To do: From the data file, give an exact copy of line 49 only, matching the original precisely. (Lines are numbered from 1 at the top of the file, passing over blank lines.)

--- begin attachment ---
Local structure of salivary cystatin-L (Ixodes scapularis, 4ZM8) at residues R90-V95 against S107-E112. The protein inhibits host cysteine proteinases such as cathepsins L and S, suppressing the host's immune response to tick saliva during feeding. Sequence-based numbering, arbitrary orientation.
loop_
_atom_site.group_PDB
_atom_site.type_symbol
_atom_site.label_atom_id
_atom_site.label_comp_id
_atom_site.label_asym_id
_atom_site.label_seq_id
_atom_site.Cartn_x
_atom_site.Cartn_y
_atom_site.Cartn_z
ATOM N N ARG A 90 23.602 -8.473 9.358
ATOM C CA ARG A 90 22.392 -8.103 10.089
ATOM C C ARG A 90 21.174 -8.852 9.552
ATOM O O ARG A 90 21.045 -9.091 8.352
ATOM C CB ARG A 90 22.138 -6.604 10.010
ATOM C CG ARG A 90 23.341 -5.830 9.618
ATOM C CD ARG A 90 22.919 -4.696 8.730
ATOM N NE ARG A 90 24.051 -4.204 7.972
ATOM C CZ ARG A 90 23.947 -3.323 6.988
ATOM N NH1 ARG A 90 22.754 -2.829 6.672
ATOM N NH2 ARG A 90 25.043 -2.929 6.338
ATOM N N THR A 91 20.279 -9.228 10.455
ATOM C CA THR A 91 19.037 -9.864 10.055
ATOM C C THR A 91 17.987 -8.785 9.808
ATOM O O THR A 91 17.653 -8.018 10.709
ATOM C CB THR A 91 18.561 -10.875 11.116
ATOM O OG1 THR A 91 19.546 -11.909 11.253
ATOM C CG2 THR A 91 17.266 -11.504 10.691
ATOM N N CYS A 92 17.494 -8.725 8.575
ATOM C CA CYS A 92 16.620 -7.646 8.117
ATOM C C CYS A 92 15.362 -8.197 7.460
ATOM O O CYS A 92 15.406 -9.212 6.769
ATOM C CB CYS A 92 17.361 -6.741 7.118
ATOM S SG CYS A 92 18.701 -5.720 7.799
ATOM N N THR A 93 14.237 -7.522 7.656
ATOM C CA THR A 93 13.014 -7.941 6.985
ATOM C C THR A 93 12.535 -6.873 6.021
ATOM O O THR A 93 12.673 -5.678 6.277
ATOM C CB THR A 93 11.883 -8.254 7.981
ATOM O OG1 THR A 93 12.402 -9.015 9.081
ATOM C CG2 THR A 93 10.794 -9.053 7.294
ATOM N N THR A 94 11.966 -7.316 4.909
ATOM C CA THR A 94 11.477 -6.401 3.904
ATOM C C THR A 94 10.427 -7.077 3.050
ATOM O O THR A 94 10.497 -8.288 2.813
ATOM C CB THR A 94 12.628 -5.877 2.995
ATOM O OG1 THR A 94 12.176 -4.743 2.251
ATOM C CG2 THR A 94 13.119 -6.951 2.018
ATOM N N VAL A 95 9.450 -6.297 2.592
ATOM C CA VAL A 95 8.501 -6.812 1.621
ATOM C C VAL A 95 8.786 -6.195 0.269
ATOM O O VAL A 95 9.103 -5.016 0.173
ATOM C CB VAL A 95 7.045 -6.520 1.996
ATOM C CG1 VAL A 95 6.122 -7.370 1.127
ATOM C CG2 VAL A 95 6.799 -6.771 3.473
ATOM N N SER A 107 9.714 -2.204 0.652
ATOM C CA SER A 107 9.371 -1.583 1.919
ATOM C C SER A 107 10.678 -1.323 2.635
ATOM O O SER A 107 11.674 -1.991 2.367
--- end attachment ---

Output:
ATOM C CG2 THR A 94 13.119 -6.951 2.018